About the Journal

Minidoka Project, Idaho 1918. Photo from the U.S. Bureau of Reclamation, of the U.S. Department of the Interior

Minidoka Project, Idaho 1918. Photo from the U.S. Bureau of Reclamation, of the U.S. Department of the Interior

 

How might interdisciplinary practices promote a reconsideration of the role that humanity plays in a more-than-human world?
 

In a strongly fragmented and disciplined-based world, Mapping Meaning, the Journal, provides a space for scientists, scholars and artists to experiment with divergent approaches in the face of radical global change and ecological and social crises.

Recalling the 1918 photograph depicting an all-female survey crew, which inspired Mapping Meaning, we recognize those who have come before us yet remain unnamed, unknown. For this reason, Mapping Meaning, the Journal, looks to support, promote, and advance the creative work and scholarship of unrecognized and underrepresented voices, which we define in the broadest extent possible by recognizing the complexity of intersectionality.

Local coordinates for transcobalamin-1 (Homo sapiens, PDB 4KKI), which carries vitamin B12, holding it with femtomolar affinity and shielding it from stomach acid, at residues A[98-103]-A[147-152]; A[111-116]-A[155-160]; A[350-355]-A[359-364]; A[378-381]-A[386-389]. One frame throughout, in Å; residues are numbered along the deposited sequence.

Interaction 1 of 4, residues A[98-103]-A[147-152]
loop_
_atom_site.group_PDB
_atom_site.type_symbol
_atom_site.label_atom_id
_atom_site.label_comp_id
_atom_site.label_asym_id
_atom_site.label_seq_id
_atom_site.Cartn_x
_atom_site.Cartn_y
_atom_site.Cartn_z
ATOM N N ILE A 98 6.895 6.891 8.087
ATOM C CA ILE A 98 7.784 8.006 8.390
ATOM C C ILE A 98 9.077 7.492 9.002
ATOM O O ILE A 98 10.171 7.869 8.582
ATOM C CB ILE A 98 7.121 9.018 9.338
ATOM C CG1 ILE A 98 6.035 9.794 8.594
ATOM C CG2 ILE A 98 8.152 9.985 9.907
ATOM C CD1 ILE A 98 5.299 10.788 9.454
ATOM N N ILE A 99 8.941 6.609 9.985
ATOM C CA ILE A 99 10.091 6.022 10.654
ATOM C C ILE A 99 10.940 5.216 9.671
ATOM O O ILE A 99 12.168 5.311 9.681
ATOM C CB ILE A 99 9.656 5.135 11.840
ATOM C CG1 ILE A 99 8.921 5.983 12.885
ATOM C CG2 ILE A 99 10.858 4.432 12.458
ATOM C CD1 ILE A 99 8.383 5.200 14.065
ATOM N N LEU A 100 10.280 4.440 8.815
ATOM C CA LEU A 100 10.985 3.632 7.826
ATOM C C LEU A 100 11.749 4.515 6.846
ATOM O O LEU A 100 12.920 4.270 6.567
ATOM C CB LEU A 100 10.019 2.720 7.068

The project takes a holistic approach toward the “surveying” of human, ecological and technological landscapes, and ardently resists oversimplification. We are specifically looking for work that crosses traditional disciplinary boundaries because it is often at the margins and ecotones where the greatest diversity occurs, creating the potential to revitalize dialogue and foster alternative narratives and encounters. 

The Honors College at the University of Utah serves as Mapping Meaning Journal’s partner and fiscal sponsor.